Listening to Clara, Ethel and Ada Australian Perspecta 1997
Listening to Clara, Ethel and Ada is to listen to the often quelled stories of another generation, of another way of looking at the world. There is something nostalgic in these names, the names of elderly women with a storehouse of domestic collective memory, the names of three well-trod streets in the newly gentrified inner-city suburb of Erskineville. These names evoke the traditional values of home and hearth, of close-knit community where neighbours were on a first-name basis and doors remained open to the life of those living close, where maternal wisdom could breach any rift. Yet together with nostalgia, this emphasis on the process of listening reactivates ways of thinking undermined by the ascendancy of economic rationalism in public debate. It affirms a different sense of time, it valorises the ineffable qualities of human interaction, and acknowledges the often unexpressed need for community we all feel at some point.
Sue Pedley’s project is concerned precisely with representing these issues. Her evolving installation, set up in a row of shops long vacant in the heart of Erskineville village, plays host to this different sense of time: a sense of suspended, slow time which seeks to elude the instrumentalism of the economic paradigms which are driving recent changes in her suburb, including the closure of essential regional services, the destruction of old industrial landmarks, and the relentless encroachment by private property of public land.
the economically-driven world.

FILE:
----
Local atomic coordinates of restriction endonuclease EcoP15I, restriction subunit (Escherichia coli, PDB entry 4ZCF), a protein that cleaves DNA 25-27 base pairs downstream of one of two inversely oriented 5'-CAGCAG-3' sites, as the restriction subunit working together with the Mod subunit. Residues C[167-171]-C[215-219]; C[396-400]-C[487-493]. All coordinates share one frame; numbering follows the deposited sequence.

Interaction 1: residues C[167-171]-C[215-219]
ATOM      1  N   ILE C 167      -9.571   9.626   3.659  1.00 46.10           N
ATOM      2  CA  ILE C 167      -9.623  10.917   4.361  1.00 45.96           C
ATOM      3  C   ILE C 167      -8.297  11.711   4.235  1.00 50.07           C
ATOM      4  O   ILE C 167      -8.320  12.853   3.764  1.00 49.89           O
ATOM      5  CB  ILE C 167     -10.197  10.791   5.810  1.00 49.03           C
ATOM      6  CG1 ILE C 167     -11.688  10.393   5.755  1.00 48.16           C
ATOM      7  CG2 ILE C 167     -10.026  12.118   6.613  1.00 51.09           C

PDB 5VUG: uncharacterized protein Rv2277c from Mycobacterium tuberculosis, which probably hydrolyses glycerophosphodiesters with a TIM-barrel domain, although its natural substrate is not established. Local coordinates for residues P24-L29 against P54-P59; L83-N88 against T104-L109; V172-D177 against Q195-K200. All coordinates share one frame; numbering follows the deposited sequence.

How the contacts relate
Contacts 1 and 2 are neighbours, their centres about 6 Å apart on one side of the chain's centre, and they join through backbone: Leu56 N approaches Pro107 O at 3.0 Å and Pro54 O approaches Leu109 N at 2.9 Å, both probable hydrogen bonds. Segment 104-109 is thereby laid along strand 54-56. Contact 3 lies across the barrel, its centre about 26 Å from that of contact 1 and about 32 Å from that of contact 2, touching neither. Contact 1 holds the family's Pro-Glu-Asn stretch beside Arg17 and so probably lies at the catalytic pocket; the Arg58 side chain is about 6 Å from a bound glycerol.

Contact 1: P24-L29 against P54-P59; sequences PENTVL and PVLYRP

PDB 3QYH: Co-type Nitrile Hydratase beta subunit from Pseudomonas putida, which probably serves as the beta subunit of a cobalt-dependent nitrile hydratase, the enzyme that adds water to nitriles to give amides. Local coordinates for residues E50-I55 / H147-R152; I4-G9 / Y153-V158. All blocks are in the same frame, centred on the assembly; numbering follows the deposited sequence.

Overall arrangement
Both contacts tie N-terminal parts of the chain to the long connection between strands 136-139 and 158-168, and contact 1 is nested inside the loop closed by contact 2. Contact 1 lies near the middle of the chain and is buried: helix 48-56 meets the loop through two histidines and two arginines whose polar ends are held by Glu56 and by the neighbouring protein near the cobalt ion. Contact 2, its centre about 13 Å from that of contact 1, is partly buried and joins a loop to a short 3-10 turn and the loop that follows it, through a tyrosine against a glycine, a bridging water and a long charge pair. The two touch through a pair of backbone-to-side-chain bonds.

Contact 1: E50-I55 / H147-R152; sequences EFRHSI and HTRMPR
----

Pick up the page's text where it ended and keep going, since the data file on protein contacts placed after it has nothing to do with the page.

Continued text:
Pedley’s weaving takes a very specific pattern: it is modelled on the molecular structure of gypsum, the main component of her favoured material, plaster. Pedley has long been investigating the subtle secrets of plaster, its architectural history as well as its chemical properties. In this installation, her rendering of plaster’s unseen inner intricacies embodies an apt metaphor for the seemingly fragile, yet inherently strong, community ties in her neighbourhood. Pedley’s obsessive treatment of plaster is an obsession with the basics, with a simple yet infinitely fascinating building material, with plaster’s sensuality, warmth and endless plasticity.
Pedley’s project of ‘listening’ also entails a fast and loose documentation of the groundswell of community opposition to certain developments in her suburb. Pedley’s project thus simultaneously plays the traditional galvanising role of community art, and engages in subtle aesthetic work. This interplay grants the project a greater complexity, characterised by that sense of non-instrumental time that renders Pedley’s studio/gallery/shopfront a place of respite from the exigencies of the economically-driven world.
This is an edited version of an essay first published in a catalogue for the exhibition Listening to Clara, Ethel and Ada held as part of Perspecta 1997.